Organizational culture is influenced by the values, beliefs, principles, and unofficial rules of any organization. However, other factors may influence the culture as well. For example, an office where supervisors have a casual management style and are friendly with their employees has a different culture compared to offices where there is a clear feeling of who is in charge. In another example, a team where everyone works together to reach a certain goal is different from a team where they are pitted against each other in a bid to reach the goal first.

It is possible for certain organizations to become so big that there are sub-cultures underneath it. It is possible for these sub-cultures to be conflicting with the main culture and the other sub-cultures, but this is because it is possible for a completely different sub-culture to exist even when it conflicts with others – similar to the way countries have sub-cultures that go against its own main culture.


Uses of Organizational Culture

You can find different types of organizational cultures aside from offices, companies, and other types of commercial establishments. Organizational culture also refers to the culture (and sub-cultures) in your:

  • Schools
    • School Organizations
    • Athletics Teams
  • Universities
  • Learning Institutions
  • Non-profit groups
  • Government Agencies

These are just a few of the many examples of organizations that exist. However, the term “organizational culture” isn’t as popular as the terms “company culture” or “campus culture” to specify the organization in question. However, the term “organizational culture” and its concept began as early as 1951 in Elliott Jaques’ The Changing Culture of a Factory. The terms “corporate culture” wouldn’t appear in business terms until the late 1980s.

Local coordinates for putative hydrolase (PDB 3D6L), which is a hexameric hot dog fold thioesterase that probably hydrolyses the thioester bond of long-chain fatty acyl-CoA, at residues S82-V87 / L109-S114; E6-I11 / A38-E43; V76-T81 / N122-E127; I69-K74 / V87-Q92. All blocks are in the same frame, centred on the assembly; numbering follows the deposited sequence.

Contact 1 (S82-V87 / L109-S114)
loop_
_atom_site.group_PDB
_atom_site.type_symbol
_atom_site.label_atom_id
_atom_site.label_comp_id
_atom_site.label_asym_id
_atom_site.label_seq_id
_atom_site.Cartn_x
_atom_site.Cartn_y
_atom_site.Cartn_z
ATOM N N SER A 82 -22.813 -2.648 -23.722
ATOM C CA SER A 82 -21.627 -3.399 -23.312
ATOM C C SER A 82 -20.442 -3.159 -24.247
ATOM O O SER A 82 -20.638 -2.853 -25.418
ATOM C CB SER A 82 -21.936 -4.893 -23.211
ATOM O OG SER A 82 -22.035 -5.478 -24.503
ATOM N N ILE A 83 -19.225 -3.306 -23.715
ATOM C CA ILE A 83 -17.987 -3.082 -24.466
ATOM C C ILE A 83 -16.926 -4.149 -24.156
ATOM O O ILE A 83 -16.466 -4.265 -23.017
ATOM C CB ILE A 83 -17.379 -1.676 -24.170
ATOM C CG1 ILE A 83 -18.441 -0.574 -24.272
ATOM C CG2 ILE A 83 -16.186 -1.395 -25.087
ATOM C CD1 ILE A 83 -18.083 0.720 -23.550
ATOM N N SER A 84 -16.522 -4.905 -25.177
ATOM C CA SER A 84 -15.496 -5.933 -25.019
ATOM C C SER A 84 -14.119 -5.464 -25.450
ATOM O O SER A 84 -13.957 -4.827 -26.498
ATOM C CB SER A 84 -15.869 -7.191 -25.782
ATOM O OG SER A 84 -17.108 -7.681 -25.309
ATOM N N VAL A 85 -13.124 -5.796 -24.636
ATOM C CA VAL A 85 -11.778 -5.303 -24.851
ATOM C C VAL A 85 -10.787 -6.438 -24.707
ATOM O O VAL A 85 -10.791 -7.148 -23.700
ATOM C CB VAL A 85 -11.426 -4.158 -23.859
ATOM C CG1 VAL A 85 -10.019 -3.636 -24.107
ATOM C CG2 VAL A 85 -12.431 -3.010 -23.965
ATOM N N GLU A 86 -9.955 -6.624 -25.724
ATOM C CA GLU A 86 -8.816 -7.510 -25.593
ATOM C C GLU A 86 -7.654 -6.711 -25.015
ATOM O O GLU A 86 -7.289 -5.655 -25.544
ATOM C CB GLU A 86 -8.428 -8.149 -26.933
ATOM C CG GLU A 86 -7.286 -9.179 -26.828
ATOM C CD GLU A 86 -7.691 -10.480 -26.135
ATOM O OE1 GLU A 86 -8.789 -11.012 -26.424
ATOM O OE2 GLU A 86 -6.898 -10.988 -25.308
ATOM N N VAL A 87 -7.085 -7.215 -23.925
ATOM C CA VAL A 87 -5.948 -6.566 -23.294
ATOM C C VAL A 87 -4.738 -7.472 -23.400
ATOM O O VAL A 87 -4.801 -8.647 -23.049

Types of Organizational Culture

If we’re going to look at the different types of culture, we’re going to have to go through tens of models of management and organizational culture as defined by many business and management experts. Some of these models also tend to overlap because they are all looking at the same thing but viewing culture in different ways.

For this purpose, we’ll be looking at the model created by Kim Cameron and Robert Quinn from their research in 1999. They believed that culture was based on two binaries (flexibility vs. stability and internal vs. external focus) which created four quadrants. According to their research, there are four types of culture:


Clan Culture (Internal Focus, Flexibility)

This is a friendly, family-like organization where leaders act as mentors and everyone is working towards a common goal. The organization exists and operates as one through loyalty and tradition. It’s not a working organization where you go in, do your part, and then go out, since there is a high level of engagement and people have similar shared interests.